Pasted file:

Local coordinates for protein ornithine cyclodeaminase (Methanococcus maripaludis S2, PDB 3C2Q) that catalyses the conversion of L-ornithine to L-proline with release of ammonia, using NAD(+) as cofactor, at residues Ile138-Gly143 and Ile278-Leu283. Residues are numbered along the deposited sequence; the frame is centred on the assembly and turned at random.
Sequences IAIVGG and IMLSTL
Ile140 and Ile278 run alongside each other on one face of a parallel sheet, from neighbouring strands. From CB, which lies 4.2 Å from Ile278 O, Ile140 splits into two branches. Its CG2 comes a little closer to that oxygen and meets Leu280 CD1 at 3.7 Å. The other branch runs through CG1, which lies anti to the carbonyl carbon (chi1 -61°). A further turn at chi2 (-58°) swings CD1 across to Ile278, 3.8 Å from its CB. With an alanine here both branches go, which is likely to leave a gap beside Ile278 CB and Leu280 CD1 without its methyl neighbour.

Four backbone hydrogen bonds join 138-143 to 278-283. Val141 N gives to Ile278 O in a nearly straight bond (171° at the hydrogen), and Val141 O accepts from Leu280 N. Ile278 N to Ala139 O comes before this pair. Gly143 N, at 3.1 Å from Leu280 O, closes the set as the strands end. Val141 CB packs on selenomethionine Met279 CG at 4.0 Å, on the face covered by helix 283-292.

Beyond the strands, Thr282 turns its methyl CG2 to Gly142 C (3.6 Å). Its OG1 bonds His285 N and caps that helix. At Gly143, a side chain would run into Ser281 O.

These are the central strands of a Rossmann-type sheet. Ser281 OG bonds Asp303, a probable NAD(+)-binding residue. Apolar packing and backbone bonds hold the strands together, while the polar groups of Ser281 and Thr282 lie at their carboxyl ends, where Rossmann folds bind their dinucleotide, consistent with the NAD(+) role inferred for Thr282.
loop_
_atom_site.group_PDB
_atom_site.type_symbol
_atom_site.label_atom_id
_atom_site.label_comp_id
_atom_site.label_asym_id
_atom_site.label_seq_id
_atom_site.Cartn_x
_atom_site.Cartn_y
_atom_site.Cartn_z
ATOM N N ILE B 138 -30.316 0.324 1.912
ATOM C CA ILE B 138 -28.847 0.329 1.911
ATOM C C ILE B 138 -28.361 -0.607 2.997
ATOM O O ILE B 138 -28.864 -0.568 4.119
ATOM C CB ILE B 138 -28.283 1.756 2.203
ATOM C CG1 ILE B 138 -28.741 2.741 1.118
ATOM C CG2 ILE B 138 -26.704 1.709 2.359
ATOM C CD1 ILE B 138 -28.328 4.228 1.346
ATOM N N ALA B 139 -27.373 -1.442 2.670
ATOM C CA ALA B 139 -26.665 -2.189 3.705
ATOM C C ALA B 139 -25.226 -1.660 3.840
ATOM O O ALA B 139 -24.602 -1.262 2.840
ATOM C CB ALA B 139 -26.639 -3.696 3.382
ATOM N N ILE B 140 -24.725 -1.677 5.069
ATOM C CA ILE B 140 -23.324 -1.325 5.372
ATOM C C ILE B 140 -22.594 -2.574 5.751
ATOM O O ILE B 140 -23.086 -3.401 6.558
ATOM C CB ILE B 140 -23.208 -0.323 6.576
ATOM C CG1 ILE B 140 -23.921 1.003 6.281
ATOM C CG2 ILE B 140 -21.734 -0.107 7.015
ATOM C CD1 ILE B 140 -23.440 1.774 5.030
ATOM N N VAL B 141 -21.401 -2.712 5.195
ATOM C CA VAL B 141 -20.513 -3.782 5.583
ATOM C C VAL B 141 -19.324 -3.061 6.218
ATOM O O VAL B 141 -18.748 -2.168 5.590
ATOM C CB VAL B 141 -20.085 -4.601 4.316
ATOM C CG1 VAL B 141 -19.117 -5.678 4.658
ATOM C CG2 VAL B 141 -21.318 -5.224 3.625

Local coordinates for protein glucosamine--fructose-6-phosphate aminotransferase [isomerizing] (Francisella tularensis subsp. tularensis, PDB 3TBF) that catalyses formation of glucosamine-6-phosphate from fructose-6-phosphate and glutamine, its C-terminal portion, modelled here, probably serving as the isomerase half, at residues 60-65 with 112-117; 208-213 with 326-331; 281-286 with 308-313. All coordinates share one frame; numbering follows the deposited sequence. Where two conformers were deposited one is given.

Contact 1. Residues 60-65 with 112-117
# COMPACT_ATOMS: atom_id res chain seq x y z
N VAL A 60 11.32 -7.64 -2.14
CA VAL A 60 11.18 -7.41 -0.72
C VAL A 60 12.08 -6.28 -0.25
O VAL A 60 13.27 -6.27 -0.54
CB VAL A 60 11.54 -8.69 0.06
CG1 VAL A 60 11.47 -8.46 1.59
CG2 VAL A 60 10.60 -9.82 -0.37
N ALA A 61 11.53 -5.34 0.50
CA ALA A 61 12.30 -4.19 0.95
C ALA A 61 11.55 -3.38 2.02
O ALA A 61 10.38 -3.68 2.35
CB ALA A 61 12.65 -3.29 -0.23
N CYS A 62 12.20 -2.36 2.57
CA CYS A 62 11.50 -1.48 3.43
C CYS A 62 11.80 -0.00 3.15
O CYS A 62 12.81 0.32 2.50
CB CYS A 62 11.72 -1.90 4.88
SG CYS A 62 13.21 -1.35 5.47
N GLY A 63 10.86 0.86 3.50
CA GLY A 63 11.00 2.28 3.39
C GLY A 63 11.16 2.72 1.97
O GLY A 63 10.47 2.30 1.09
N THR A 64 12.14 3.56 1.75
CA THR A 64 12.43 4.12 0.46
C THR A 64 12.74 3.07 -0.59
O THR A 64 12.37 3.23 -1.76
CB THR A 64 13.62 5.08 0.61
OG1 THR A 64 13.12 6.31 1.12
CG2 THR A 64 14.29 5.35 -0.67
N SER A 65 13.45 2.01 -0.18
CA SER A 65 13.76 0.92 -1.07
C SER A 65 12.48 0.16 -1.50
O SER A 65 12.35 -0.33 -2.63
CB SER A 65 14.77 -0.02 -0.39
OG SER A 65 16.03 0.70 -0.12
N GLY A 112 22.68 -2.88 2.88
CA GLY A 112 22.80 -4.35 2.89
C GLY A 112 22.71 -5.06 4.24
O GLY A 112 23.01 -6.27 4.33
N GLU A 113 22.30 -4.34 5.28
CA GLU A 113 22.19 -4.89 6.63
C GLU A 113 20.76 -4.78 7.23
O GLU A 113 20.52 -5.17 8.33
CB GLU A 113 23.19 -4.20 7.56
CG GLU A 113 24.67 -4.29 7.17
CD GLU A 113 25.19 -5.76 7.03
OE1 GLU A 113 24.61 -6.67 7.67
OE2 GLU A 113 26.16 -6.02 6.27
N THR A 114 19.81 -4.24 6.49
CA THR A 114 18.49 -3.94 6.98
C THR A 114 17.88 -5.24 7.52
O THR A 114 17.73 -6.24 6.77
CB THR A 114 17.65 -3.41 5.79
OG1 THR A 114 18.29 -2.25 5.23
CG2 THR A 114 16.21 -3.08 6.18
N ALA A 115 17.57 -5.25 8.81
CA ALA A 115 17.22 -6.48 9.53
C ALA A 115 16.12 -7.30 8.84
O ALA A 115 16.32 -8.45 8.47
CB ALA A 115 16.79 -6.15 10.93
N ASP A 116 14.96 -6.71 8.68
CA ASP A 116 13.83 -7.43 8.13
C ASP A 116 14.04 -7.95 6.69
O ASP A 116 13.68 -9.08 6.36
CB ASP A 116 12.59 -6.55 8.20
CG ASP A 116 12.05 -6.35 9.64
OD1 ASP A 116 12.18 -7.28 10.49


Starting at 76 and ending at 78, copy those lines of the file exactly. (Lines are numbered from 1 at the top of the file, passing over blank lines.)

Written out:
CG2 THR A 64 14.29 5.35 -0.67
N SER A 65 13.45 2.01 -0.18
CA SER A 65 13.76 0.92 -1.07